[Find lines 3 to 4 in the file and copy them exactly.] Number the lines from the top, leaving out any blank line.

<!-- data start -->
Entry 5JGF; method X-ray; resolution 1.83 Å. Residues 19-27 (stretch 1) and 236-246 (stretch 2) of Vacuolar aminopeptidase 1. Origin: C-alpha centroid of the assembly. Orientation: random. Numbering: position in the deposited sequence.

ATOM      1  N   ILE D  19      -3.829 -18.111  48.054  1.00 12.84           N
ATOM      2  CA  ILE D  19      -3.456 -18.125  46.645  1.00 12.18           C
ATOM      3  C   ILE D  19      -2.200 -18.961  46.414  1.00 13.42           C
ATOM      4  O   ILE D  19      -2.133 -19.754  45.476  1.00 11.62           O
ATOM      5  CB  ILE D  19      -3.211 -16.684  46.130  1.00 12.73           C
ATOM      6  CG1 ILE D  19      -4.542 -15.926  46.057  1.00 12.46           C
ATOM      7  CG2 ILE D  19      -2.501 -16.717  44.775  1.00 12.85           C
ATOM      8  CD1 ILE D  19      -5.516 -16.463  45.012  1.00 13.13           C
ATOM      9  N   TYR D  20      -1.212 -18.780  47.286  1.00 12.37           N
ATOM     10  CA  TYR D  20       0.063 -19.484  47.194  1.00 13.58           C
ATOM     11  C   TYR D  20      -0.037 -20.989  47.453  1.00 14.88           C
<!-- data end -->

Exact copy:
ATOM      2  CA  ILE D  19      -3.456 -18.125  46.645  1.00 12.18           C
ATOM      3  C   ILE D  19      -2.200 -18.961  46.414  1.00 13.42           C